Use of cosmetic injections into the face of a patient has become more and more common. Thus, for example, a chemical known by the Trademark BOTOX® is often injected into the face, particularly into a patient's forehead, to paralyze the subcutaneous muscles and temporarily eliminate visible wrinkles in the forehead. Such injections typically last several months at most and must be repeated over and over again, periodically, to maintain the non-wrinkled appearance.
Similarly, filler materials are often used, for example, within a patient's lips, to expand their size in keeping with the desires of the patient. Such dermal fillers include those sold under the Trademarks JUVEDERM®, RESTYLANE® and RADIESSE®.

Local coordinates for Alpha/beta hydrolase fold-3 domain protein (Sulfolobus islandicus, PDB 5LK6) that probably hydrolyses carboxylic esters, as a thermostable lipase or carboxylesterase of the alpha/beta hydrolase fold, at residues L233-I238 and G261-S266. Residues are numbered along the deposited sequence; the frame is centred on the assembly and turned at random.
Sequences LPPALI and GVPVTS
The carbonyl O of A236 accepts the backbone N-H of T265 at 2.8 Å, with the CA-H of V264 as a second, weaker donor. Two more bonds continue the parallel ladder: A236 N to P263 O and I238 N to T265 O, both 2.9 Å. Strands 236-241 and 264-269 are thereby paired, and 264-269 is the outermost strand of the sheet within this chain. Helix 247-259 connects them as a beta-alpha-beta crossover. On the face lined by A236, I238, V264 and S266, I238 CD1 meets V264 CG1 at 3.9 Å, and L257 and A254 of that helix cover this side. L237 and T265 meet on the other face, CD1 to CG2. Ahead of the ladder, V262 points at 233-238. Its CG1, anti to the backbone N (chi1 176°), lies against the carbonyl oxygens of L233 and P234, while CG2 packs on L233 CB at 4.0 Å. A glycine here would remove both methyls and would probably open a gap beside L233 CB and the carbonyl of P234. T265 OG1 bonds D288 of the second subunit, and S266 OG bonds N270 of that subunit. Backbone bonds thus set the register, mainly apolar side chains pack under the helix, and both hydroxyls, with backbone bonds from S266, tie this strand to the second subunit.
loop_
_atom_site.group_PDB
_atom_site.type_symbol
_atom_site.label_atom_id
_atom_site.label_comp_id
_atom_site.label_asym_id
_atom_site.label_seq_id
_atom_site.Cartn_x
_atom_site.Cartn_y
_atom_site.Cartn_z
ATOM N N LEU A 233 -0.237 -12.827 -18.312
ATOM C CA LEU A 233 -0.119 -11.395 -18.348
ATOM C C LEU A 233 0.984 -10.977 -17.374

When such chemicals are injected, typically to reduce pain associated with such injections, two options are employed. A first option is the use of a topical numbing cream applied to the area where the injection will take place. Typically, topical numbing creams require 40 minutes to 1 hour with occlusion to successfully numb the skin to a sufficient degree to render the subsequent injections painless. The second technique involves the use of numbing medicines such as LIDOCAINE®. However, the use of numbing medicines such as LIDOCAINE® is less preferred because it also requires needle injection through the skin which is not only painful, but can also distort the surrounding area, thereby making determination of the amount of filler to be subsequently placed more difficult. Additionally, injection of LIDOCAINE® may dilute the particles of subsequently injected BOTOX® making it easier for the BOTOX® substance to travel to distant locations and paralyze muscles the patient did not want to have paralyzed.